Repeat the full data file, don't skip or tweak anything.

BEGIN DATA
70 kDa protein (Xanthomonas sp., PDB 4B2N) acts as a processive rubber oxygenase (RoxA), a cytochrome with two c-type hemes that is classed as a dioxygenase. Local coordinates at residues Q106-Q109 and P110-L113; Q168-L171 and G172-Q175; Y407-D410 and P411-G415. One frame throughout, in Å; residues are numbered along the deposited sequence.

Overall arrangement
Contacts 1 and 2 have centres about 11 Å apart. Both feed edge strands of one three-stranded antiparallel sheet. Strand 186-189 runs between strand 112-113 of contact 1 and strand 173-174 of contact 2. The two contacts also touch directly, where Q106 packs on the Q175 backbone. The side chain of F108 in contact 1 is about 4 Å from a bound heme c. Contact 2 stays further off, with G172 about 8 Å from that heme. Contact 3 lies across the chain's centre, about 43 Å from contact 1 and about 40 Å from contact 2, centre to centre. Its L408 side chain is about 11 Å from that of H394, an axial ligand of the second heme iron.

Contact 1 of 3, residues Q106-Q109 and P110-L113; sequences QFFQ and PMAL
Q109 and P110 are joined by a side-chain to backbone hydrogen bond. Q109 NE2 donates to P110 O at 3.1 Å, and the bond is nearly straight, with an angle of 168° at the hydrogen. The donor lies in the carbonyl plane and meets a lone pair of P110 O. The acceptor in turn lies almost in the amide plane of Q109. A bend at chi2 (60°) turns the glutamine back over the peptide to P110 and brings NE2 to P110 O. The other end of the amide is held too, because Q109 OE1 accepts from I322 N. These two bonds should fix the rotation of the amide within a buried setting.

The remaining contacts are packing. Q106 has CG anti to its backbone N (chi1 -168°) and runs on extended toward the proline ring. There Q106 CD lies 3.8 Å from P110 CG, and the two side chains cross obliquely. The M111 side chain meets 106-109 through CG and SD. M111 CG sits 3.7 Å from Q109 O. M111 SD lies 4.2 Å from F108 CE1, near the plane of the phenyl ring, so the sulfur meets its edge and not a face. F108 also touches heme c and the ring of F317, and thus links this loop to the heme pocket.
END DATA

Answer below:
70 kDa protein (Xanthomonas sp., PDB 4B2N) acts as a processive rubber oxygenase (RoxA), a cytochrome with two c-type hemes that is classed as a dioxygenase. Local coordinates at residues Q106-Q109 and P110-L113; Q168-L171 and G172-Q175; Y407-D410 and P411-G415. One frame throughout, in Å; residues are numbered along the deposited sequence.

Overall arrangement
Contacts 1 and 2 have centres about 11 Å apart. Both feed edge strands of one three-stranded antiparallel sheet. Strand 186-189 runs between strand 112-113 of contact 1 and strand 173-174 of contact 2. The two contacts also touch directly, where Q106 packs on the Q175 backbone. The side chain of F108 in contact 1 is about 4 Å from a bound heme c. Contact 2 stays further off, with G172 about 8 Å from that heme. Contact 3 lies across the chain's centre, about 43 Å from contact 1 and about 40 Å from contact 2, centre to centre. Its L408 side chain is about 11 Å from that of H394, an axial ligand of the second heme iron.

Contact 1 of 3, residues Q106-Q109 and P110-L113; sequences QFFQ and PMAL
Q109 and P110 are joined by a side-chain to backbone hydrogen bond. Q109 NE2 donates to P110 O at 3.1 Å, and the bond is nearly straight, with an angle of 168° at the hydrogen. The donor lies in the carbonyl plane and meets a lone pair of P110 O. The acceptor in turn lies almost in the amide plane of Q109. A bend at chi2 (60°) turns the glutamine back over the peptide to P110 and brings NE2 to P110 O. The other end of the amide is held too, because Q109 OE1 accepts from I322 N. These two bonds should fix the rotation of the amide within a buried setting.

The remaining contacts are packing. Q106 has CG anti to its backbone N (chi1 -168°) and runs on extended toward the proline ring. There Q106 CD lies 3.8 Å from P110 CG, and the two side chains cross obliquely. The M111 side chain meets 106-109 through CG and SD. M111 CG sits 3.7 Å from Q109 O. M111 SD lies 4.2 Å from F108 CE1, near the plane of the phenyl ring, so the sulfur meets its edge and not a face. F108 also touches heme c and the ring of F317, and thus links this loop to the heme pocket.